Photo credit: Lucie Jansch
There were other moments of humor too, like the first full-fledged narrative reminiscence in Scene A1, “The Story of the Washing Machine.” Narrated by the demonic Willem Dafoe who played the overlord and MC for the entire evening, the scene was acted out with the exaggerated gestural visual language of mime, like many of the rest of the acting performances – that is, anytime the actors were not just standing still, or rolling down the stairs naked, backwards, and in slow motion, the dominant acting style was mime. In “The Story of the Washing Machine,” we are given a glimpse of a surreal domestic world from the point of view a child who is intrigued by the magical activity of the one big household appliance that spins and spins. She loves watching it spin until one day she gets stuck in it. Beyond the initial shock of the adults who were present for the accident, she only really seems to remember how her mother scolded her for her carelessness – a big theme in this portrait of an artist is the problematic and tension-driven relationship she had with her mother.
Close encounters with a washing machine. 
Photo credit: Robert Wilson website
Much of the show has an artifice heavy self-consciousness to it, a signature Bob Wilson stiffness to it that bespeaks the great master’s attention to detail, his perfectionism, his indulgence in the illusion of theatrical experience. There are moments where Mr. Wilson’s theater of endurance for his actors comes vividly into contact with the Abramović method – in one incarnation or another. At least that’s what I made of the highly meditative, though physically exhausting exercise Willem Dafoe put himself through in Scene B3, the disintegration loop, as he runs back and forth at an angle on the stage while counting out the rhythm of his actions, referring to himself in the third person. It was intense though uniquely imprecise in its choreography and so the fatigue of the human body shined through, the fallibility of the flesh. This seems to be an approximation of just some of what Abramović has put herself and her pupils through over the last several decades in order to achieve the incredible feats of endurance she has accomplished.
Willem Dafoe singing Willem's Song. 
Photo credit: Robert Wilson website
This brief repetitive running interlude then served as a transition into the series of scenes that set up for her death. What came next – in this my experiment in “being there,” namely, my attempt at conjuring in writing an experience I lived in the flesh – was the scene in which Marina was rolled out on her pedestal, lying recumbent on something like an elevated Roman triclinium. As she reached the center of the stage, a glorious low-lying layer of smoke seeped majestically out from either side of the proscenium. At first the layer of smoke looked like the sea flowing violently with all the force of Mother Ocean onto the stage to engulf our fearless freak of a narrator, Willem Dafoe. Then as the two sides of the fog cover collided and combined into one uniform but still dynamic undulating body of smoke, it looked like a view of the clouds from above, as though we had somehow ascended with Marina up above into some level of the heavens. The effect seemed so simple yet it was so profoundly perfect, so neat, so clean, so beautiful. It was a glorious moment of repose, despite the slightly grating off-key singing of our narrator. This is his big musical number, where he gets to sing Willem’s Song. Needless to say, he’s not a great singer, though it too does have a haunting off-kilter beauty to it.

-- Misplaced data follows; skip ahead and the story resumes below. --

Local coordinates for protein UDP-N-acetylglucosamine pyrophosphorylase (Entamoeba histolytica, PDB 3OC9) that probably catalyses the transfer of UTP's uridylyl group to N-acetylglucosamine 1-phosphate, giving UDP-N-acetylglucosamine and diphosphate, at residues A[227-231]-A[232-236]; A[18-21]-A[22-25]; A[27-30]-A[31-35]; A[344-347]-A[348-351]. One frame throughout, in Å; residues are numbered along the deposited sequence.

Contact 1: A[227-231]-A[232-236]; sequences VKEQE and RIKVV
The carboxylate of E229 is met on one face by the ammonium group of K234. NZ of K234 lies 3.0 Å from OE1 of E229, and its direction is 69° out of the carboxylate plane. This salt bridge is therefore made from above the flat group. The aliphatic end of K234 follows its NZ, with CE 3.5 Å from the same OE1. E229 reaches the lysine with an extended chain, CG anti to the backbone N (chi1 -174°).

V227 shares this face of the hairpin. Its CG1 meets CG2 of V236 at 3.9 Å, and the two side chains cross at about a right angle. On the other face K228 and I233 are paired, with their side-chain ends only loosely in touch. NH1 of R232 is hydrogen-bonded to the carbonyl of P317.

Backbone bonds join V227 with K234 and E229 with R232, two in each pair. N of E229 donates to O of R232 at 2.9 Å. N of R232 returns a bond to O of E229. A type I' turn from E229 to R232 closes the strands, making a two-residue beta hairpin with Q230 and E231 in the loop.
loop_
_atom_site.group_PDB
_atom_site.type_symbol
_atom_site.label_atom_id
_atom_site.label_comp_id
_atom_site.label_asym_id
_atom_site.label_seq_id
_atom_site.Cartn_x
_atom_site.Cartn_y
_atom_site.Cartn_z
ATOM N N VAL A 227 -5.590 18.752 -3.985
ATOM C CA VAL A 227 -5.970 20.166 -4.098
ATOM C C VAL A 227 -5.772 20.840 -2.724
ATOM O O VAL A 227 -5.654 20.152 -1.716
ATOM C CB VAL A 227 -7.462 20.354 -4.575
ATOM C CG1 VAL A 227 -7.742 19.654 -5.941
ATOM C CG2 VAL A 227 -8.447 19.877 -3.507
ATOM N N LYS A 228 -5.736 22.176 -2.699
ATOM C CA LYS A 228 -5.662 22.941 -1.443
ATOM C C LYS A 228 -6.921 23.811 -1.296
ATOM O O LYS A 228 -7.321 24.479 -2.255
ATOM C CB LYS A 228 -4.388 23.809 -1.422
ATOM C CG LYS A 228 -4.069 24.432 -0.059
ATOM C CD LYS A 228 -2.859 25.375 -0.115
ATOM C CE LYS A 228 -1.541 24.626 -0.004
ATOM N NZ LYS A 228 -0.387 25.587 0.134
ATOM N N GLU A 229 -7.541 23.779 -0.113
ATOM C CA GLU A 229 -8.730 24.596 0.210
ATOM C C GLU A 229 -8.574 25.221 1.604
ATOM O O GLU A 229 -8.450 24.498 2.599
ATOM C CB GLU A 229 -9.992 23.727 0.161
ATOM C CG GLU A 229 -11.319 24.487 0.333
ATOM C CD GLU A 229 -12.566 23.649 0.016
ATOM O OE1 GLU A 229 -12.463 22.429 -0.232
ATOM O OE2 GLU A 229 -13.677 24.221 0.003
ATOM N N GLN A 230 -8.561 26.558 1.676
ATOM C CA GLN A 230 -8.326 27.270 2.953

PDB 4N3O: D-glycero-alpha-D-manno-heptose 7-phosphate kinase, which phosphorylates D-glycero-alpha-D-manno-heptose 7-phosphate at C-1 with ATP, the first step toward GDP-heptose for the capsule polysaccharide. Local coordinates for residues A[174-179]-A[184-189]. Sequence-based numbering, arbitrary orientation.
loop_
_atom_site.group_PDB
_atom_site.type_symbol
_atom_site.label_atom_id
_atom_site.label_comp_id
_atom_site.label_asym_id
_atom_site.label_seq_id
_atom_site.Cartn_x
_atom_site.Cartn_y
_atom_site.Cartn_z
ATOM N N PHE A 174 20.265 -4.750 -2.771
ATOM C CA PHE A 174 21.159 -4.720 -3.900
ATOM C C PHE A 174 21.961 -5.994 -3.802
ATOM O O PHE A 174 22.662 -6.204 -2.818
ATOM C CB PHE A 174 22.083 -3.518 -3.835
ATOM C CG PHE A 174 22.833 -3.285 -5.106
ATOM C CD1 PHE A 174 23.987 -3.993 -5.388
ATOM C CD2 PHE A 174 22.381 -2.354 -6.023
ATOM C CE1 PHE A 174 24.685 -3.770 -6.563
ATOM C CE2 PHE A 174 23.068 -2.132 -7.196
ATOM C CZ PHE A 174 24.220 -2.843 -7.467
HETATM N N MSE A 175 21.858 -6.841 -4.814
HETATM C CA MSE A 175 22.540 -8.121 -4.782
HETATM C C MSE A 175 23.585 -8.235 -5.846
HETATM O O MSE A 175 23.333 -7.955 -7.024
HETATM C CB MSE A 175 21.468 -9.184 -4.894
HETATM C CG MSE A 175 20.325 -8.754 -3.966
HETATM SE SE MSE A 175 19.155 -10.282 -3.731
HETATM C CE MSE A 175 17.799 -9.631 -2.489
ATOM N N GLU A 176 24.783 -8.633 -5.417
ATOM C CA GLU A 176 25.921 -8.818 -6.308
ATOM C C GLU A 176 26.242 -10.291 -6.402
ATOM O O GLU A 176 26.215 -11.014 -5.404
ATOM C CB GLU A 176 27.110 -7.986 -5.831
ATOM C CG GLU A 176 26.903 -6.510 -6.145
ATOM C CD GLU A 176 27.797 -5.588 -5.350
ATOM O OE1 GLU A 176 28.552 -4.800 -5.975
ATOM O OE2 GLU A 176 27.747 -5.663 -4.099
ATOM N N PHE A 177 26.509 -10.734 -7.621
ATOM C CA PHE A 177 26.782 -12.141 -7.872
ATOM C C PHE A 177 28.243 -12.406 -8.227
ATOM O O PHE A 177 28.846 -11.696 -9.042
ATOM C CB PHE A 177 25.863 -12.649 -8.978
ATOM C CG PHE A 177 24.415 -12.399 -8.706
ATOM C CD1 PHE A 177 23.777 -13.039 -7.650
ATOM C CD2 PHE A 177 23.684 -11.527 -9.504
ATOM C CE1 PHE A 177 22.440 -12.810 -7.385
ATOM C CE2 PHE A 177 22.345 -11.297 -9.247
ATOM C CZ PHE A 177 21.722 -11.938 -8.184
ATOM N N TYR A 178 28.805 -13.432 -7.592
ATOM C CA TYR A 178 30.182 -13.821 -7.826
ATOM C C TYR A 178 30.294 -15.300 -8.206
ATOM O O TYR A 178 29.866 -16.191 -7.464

And then there’s the seeming non-sequitur interlude about the Wolf Rat.
The cold detachment of the surreal surface of Robert Wilson’s abstraction cracks dramatically when Antony comes out in the show’s emotional climax, and sings with such feeling: “My skin is a surface to push to extremes... But when will I turn and cut the world.” The sensation is a tingle that pierces the soles of your feet, runs through the body and up the spine leaving in its wake a trail of goose bumps on your arms and down your neck.
Sorting through the scattered fragments of a life. 
Photo credit: Robert Wilson website
The narrative thrust of the fragmentary piece, which builds in fits and starts according to the familiar Wilsonian alternation of “Scenes” and what he calls “Kneeplays,” slowly falls apart over the course of its nearly three-hour run time. Dates and facts are eventually presented out of order as Willem Dafoe’s surreal narrator figure begins to give up even trying to keep things in order by the end. Death and resurrection take over, universal biography is subsumed by the hagiographic impulse, and everything is swept away by the transcendent musical image of a volcano of snow. Antony’s angelic voice taking us into the snowy ether, as those three familiar Abramović figures hover over his head, like a trinity of transubstantiated Virgin Mary statuettes, and he sings: “I want white breath. I won’t ever rest. I’ve become a volcano of snow.”

Marina's funeral prologue (times three).
Photo credit: Park Ave. Armory

The assumption of a trinity of Marinas. 
Photo credit: Joan Marcus
It was a cold and blustery night when we were released from the show’s spell. Back out on streets of the city the gorgeous volcano of snow that had been erupting all afternoon to the tune of some six inches of accumulation had given way to a more unpleasant sleety rain that was threatening to transform prematurely all that snowy white crystal powder into big puddles of messy, wet slush. Fortunately we had the depth of vision and perfectionism of Robert Wilson’s genius to keep us warm even as we struggled to keep dry. The Life and Death of Marina Abramović, if nothing else, is a reminder of the variety of musical vernaculars available to the composer of contemporary opera: folkloristic singing, pop music, minimalist modernism. And that is a lesson that I cannot emphasize enough. Robert Wilson and his variegated team of collaborators told her story, his way.